The names are the same. If you are William they call you Bill and Robert is Bob. A lot of people wanted to call me at work ‘Jay’ instead of Jayadeva but I didn’t like it at first. But finally, I had to give up as many people cannot pronounce either my first or last name. They pronounce Gamage as Gum-ma-gee. So even our names may be changed in due course!

The letter is already long and I will write to you soon and try and give you a call end of the month again.

May the Triple Gem's blessings be with you!
Yours faithful Putha,

Jayadeva Gamage.
Guru Nivasa
Palathota Para

My dearest Putha,

I was very happy to receive a letter from you but most of the things in your letter were a shock to me, especially, Australians don’t have a holiday for Sinhala and Tamil New Year! I thought you went to live in a country where we can maintain our cultural traditions.

I am really worried about Sunitha Duwa calling you ‘Dad’ and you have not mentioned how she addresses her mother! Malini Duwa should use her head and make sure that she raises both children as Sri Lankn-Buddhist children, and not as Australian children.

I was not happy to read that you are cooking and washing plates. These are not work for men. While your father was alive, I have not allowed him to make even a cup of tea. On the other hand, what can you do, when there is no one to help you with work in kitchen? Can’t you find someone to help with cooking and washing in Australia?

Please remember to teach children to call both of you, ‘Amma’ and ‘Thaththa’. As far as I know, only Catholic children address their parents as ‘Mum’ and ‘Dad’. Remember that we are Sinhalese Buddhist and we need to follow our ways.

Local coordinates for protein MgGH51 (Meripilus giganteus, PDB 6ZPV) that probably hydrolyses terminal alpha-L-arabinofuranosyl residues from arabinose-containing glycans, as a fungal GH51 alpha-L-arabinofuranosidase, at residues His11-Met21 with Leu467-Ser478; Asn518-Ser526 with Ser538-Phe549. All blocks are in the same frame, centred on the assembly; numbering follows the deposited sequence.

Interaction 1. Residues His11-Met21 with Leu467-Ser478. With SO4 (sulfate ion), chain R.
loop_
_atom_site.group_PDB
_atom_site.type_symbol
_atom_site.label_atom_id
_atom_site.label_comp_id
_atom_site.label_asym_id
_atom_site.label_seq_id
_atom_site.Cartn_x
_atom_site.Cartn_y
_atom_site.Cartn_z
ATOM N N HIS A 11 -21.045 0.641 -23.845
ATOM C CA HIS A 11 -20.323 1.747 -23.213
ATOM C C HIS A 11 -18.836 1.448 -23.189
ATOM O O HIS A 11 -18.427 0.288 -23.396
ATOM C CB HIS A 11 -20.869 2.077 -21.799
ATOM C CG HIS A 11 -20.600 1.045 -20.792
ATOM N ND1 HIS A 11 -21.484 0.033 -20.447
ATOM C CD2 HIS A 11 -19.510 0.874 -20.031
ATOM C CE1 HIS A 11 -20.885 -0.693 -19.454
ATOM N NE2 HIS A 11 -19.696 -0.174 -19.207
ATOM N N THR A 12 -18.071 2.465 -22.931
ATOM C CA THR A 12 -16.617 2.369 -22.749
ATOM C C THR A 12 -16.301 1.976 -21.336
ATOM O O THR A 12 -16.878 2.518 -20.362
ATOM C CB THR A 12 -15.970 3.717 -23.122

You must not change your name to Jay or our wasagama [2]. As you know our Wasagama; Godawattege Arachchilage Jayadeva Gamage De Silva says a lot about our caste and our origin, and you must be proud of your heritage.

Although we have dropped De Silva part of our Wasagama, as for generations, your father’s people have given up working in cinnamon industry, but the Gamage part of the Wasagama is important. That’s why when we arranged a woman for you, we found a good Salagama caste partner for you.

It doesn’t matter which caste you come from, if you are a Sinhala Buddhist, the Sinhala New Year is important. In any case, you must boil milk for New Year and remember our past and good tradition. I checked the Epa Panchanga Litha, [3] and this year, Aluth Avurudu falls on 14th April at 10.36 in the morning, and please boil some milk and think of Budda, Dhamma and Sanga!

May the Triple Gems protect you and your family.

Loving Mother,

Amarawathi Gamage


[1] Kavum', 'kokis', 'arsmi', 'athirasa' – Sri Lanka’s traditional sweat meats. The Sinhala New Year is usually associated with these traditional dishes.

[2] Wasagama – The Sinhala word for Surname.

[3] Epa Panchanga Litha – This is the national ephemeris and used by the local astrologers to calculate birth charts. It also provides important astrological and auspicious times, including the time on which the traditional New Year would commence etc.

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Disclaimer: This is a work of fiction. Names, places, characters and incidents either are products of the author's imagination or are used fictitiously. w